A series of proposals has been made to modify the way future payments are made to the Chicago Public School Teachers’ Pension & Retirement Fund.
The proposals, made by Chicago Public Schools officials at Wednesday’s pension fund board meeting, came shortly after CPS made its mandated $634 million contribution to the pension fund for fiscal year 2015.
The cash-strapped school district proposed extending the bulk of its fiscal year 2016 payment to fiscal year 2017. Chicago Public Schools would pay $180 million of its required $676 million contribution in fiscal year 2016, with the remaining $496 million paid in the next fiscal year, along with the required payment for that year. That would bring the total 2017 contribution to about $1.19 billion, documents provided by CPS show. The school district would also pay 7.75% interest on the extended payment, a total of $9.6 million.
And to provide stability to the pension fund, CPS would make payments monthly rather than annually beginning in January 2016 and continuing for the next 10 years.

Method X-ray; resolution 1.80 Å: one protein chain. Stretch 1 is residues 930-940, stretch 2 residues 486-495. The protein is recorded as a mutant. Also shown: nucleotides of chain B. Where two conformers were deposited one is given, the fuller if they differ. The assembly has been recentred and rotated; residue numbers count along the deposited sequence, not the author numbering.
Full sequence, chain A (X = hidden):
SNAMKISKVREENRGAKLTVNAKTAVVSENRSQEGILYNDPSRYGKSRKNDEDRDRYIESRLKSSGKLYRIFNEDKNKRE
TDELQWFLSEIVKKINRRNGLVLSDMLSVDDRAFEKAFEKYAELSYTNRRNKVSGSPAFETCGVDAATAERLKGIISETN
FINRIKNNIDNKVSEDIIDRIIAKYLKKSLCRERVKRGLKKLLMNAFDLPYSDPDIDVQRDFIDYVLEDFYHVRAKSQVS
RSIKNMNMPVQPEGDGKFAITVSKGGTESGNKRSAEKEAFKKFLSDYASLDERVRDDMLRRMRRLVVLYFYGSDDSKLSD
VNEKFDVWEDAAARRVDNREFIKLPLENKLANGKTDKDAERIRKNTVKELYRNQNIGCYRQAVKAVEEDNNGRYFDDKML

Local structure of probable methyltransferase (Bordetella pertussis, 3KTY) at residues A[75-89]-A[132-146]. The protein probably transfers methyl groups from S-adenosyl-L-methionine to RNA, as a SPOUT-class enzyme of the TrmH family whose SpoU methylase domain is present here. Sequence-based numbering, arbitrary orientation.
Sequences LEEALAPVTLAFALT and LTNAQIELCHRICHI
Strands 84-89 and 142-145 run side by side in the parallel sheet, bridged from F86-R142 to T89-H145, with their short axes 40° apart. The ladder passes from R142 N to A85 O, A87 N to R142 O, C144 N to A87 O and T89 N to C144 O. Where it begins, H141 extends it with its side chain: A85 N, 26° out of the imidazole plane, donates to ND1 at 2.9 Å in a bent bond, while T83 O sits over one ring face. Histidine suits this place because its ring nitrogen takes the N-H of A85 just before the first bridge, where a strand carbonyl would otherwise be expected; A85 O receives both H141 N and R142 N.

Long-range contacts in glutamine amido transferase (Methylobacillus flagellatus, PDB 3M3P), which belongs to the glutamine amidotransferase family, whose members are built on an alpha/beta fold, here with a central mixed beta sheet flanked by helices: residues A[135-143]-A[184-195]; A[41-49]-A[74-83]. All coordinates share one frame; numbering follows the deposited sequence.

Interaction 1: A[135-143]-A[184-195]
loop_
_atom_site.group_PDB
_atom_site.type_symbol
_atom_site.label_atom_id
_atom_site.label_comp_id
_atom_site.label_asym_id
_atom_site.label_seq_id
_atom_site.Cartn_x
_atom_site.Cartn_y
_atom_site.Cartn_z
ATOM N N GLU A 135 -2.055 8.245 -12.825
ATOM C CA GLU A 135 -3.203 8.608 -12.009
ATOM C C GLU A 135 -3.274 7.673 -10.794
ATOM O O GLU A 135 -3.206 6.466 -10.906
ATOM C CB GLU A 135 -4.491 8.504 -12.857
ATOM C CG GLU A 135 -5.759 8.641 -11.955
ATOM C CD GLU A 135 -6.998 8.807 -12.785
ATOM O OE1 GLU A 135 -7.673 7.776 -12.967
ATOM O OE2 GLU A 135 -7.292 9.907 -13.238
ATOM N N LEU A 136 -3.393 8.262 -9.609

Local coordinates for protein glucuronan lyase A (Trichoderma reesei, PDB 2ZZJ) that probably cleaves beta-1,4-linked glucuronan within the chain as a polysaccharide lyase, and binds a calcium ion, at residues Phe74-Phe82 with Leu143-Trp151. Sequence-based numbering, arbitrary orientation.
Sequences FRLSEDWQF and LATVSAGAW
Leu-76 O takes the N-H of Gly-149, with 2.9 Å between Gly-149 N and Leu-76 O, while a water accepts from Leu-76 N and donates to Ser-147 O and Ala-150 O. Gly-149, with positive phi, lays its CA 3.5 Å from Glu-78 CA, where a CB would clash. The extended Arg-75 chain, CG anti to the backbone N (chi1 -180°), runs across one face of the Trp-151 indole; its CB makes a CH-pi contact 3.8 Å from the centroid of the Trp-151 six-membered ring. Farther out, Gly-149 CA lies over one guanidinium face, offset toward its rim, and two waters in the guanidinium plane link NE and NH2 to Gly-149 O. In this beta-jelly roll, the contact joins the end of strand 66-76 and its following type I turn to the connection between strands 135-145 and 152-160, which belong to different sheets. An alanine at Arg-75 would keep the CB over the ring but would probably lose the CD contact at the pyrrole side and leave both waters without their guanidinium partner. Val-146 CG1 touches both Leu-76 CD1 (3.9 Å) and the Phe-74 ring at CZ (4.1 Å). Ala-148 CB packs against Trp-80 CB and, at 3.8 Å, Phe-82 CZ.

The pension fund board will form a subcommittee to study the issue further and make a recommendation to the full board later this month, said an announcement on CTPF’s website.
“We were encouraged to see representatives of CPS at our meeting this morning and appreciate the opportunity to openly discuss payment security for the gund,” CTPF Board of Trustees President Jay C. Rehak said in a statement on the website. “While we still have concerns about this proposal, we look forward to working through these issues so that our members' interests are protected and our fund receives all the revenue necessary to meet the pension commitments made by CPS.”
At a news conference Wednesday, Chicago Mayor Rahm Emanuel unveiled additional plans for funding the teachers’ pension fund.
One option Mr. Emanuel touted was merging the Chicago teachers fund with the $50 billion Illinois Teachers' Retirement System, Springfield. Another option would be to have the state cover the school district’s “normal costs” for pensions (the contribution required to cover active teachers) and for Chicago teachers to make the full 9% employee contribution, most of which the school district now covers.
“For too long there has been an inequity of pension funding where Chicagoans are forced to pick up the cost of our teachers pensions while the state handles pension payments across the rest of Illinois,” Mr. Emanuel said Wednesday.
In 2015, the state contributed more than $3.4 billion to Illinois TRS and $62 million to CTPF, school district documents show.